It’s interesting here that the Chronicler goes out of his way to give us a fairly detailed genealogy of the Saul, Israel’s first King. Saul failed as king because he was what people wanted as they looked at a king from “the outside.” He had all the qualities, but didn’t have what it took on the inside. Thus, David is strongly contrasted with Saul, when God chose him and said, “God looks at the hearts” of men, rather than at their appearance. David was known as a man after God’s own heart. Saul and David are frequently contrasted in the scriptures.

In the genealogy of Saul we see in verse 29 that his father, Kish, was the son of a Gibeonite. Gibeon was the first resting place of the Ark. It’s interesting that Saul didn’t claim that connection, but rather the connection of being a Benjamite was more important to him.  In some ways it appears that he attempted to disassociate with that part of his heritage. We might see that as symbolic of his movement away from God’s presence rather than towards it.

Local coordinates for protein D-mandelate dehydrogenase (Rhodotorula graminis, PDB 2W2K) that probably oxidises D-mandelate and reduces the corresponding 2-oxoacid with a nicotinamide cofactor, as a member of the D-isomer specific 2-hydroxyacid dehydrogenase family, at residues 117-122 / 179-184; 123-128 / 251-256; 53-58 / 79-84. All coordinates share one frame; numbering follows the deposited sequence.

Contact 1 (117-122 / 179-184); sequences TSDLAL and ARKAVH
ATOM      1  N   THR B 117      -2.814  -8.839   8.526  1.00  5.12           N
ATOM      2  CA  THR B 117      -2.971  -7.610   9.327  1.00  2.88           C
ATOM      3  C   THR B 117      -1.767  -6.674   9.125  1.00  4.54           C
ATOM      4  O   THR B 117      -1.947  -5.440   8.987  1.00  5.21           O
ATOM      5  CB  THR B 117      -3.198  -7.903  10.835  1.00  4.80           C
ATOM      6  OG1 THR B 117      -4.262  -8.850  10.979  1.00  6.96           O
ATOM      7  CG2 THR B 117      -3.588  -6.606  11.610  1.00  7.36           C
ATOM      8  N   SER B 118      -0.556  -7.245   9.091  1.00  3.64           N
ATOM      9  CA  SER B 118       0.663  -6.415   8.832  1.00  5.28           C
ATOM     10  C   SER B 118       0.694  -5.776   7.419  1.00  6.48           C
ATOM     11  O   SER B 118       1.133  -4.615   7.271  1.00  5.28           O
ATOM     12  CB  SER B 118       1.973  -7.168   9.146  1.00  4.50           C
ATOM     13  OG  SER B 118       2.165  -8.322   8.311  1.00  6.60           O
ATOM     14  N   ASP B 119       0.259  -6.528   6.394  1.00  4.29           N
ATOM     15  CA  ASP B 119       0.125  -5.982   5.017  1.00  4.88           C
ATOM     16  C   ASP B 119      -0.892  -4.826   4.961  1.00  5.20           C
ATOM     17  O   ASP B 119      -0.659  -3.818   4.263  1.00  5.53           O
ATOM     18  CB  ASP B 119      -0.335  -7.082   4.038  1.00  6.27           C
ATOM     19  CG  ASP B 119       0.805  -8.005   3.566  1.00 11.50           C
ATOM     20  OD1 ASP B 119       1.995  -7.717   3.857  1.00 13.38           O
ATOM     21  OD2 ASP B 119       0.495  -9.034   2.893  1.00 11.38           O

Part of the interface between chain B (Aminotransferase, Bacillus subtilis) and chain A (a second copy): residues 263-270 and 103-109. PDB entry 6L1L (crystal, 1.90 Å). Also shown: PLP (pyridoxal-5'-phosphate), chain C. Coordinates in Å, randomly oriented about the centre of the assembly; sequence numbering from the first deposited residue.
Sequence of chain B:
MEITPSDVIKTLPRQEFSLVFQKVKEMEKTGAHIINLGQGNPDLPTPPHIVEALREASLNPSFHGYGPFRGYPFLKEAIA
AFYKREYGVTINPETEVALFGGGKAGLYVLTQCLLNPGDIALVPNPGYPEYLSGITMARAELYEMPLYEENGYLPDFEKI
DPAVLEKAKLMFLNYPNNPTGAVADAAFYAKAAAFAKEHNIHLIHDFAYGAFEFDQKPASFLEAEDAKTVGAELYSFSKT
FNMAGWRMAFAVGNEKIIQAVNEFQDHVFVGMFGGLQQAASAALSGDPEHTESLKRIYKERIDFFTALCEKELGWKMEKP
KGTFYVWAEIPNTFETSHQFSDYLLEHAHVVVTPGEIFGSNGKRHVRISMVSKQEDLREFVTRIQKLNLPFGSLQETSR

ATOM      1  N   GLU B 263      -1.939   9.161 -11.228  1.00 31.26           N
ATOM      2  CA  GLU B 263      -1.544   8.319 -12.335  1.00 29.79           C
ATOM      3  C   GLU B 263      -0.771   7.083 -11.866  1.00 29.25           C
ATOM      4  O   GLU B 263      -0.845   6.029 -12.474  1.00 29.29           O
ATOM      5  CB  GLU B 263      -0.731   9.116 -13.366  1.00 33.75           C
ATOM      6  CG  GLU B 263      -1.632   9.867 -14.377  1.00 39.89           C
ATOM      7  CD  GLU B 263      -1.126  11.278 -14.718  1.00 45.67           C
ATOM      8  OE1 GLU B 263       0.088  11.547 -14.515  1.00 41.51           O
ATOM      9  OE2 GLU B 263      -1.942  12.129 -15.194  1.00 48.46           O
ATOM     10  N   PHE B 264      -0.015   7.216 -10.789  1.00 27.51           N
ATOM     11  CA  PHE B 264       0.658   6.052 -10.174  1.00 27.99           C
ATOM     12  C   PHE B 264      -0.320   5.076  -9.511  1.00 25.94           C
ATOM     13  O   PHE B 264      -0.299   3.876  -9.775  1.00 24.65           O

David writes in Psalm 27 about his desire to be in Gibeon where God’s presence was manifested. If you’d read Psalm 27 you’d see that our confidence in the Lord is based on our closeness to the Lord. This was written before the construction of the temple in Jerusalem, so the primary place of worship was at the ancient tabernacle in Gibeon. The tabernacle represented the presence of God among His people, and here David refers to the Tabernacle as: (1) The house of the Lord; (2) the temple; (3) His pavilion; (4) His tabernacle. He is saying: “If I could only do one thing in life, I’d just move to Gibeon and live there near the tabernacle and fellowship with God all day and all night.” In other words, “Lord, I want to dwell with You, to live in Your presence, to be hidden in Your care day and night.”

“I solemnly urge you in the presence of God and Christ Jesus, who will someday judge the living and the dead when he appears to set up his Kingdom:  Preach the word of God.”  2 Timothy 4:1-2(NLT)